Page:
BORING AND SAGACIOUS
By Ajit Chaudhuri
I turn 55 next month! I’m not certain of the significance of this – has the decline officially begun, or am I entering the prime of life? The evidence is ambivalent; on one side, I am reduced to goalkeeping at my weekend kickaround, I clutch railings while taking stairs, and my memory has become akin to that of a blind prostitute’s. On the other, impressing the ladies is a vastly reduced priority, bringing about freedom from making witty conversation and displaying wide-ranging knowledge. And my habit of enquiring into the quality of the menu and the beauty of fellow-guests of the opposite gender (along with checking for clashes with my football timetable) before accepting social invitations has changed from ‘rude’ to ‘eccentric’.
55 is also when one officially acquires the right to bore others with lectures on the vicissitudes of life, which brings me to the purpose of this note. I propose to jot down some selected pearls of wisdom from my own misspent life, and thereby hopefully enable a younger generation to avoid learning lessons the hard way. Paradoxically, one of these is ‘make your own mistakes, and learn your own lessons, because s/he who follows another’s footsteps leaves no footprints’. So, here goes!
‘Eat what you kill!’ Living on one’s own earnings enables an independent foreign policy! One can choose who to be friends with (and who not to) without regard to the family’s ‘position’ on the persons in question, one can ensure family representation at weddings that have a family fatwah against attendance, one can poke pins into the pompous hot-air balloons that invariably infest family get-togethers, and there’s not a crap anyone can do – because you are not financially dependent upon them.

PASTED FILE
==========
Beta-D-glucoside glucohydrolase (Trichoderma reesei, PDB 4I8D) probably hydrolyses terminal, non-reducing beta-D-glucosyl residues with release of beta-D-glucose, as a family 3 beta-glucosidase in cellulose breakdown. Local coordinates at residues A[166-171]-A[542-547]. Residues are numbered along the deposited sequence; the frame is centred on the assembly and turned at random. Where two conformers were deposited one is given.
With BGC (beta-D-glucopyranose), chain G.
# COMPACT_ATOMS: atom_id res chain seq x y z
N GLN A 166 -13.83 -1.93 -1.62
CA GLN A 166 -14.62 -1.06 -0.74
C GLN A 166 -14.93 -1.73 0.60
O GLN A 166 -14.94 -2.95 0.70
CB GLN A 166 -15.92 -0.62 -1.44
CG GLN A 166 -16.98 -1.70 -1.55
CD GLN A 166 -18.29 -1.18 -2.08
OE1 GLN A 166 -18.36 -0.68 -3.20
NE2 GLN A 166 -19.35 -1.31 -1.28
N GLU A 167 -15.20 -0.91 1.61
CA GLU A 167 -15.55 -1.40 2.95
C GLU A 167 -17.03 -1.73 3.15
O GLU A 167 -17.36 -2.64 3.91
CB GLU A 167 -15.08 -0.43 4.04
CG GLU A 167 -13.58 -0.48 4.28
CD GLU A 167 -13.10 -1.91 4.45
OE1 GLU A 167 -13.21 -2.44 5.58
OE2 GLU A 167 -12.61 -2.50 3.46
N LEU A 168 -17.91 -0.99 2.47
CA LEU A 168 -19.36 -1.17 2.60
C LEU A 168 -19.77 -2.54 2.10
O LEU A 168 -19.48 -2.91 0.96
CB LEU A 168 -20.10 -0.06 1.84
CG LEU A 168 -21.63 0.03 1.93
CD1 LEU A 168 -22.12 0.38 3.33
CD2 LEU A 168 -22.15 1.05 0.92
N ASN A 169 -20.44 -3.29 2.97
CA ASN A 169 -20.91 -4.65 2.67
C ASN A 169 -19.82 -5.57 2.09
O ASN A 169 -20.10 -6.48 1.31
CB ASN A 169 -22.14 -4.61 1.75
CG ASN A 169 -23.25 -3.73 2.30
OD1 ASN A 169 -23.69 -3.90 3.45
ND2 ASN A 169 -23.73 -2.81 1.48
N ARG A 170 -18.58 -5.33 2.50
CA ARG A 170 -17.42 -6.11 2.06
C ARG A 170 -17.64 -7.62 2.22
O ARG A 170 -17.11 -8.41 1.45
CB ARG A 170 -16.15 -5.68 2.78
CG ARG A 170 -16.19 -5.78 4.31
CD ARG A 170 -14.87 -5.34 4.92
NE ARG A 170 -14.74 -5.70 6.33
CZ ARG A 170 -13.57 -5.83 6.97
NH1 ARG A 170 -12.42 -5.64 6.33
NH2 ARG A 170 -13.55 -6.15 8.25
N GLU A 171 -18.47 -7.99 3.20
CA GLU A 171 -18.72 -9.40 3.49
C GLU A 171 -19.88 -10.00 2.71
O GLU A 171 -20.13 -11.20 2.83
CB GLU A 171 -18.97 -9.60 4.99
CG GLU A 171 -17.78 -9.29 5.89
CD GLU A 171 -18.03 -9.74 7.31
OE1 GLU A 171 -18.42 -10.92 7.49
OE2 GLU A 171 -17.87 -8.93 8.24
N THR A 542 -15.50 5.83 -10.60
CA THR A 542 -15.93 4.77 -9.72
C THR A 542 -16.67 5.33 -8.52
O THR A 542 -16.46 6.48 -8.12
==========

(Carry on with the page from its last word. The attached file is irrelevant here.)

‘Make friends for life!’: When I look around at the people I consider family, I see many people I am not related to – they are friends of long standing, some of whom I have inherited from earlier generations. So, distinguish between friends and acquaintances and remember, your friends are for the long term. Recognize them early, maintain relationships, and look beyond minor irritations! Your children and grandchildren should benefit from your friendships, well after you have gone.
‘Don’t sub-contract out your thinking!’: Education is the one asset you have that will stay with you through your life – unlike money, cars, houses, etc. that are here today and can be gone tomorrow – so give your education the focus it deserves. And, along with your education, acquire the ability to think for yourself and thereby identify your own interests, conduct your own analyses, and have your own view on things. Don’t let the news anchor on TV, political parties, members of high society, and other assorted scoundrels do your thinking for you. You are just a mug to them!
‘Pick your fights!’: Not every fight is worth fighting, so recognize the ones that are not and sidestep them. And when you do fight, your opponents should be spitting out blood with their teeth when you finish with them, literally if not figuratively.
‘When reason comes against force, force always wins!’: This is a sad fact of life!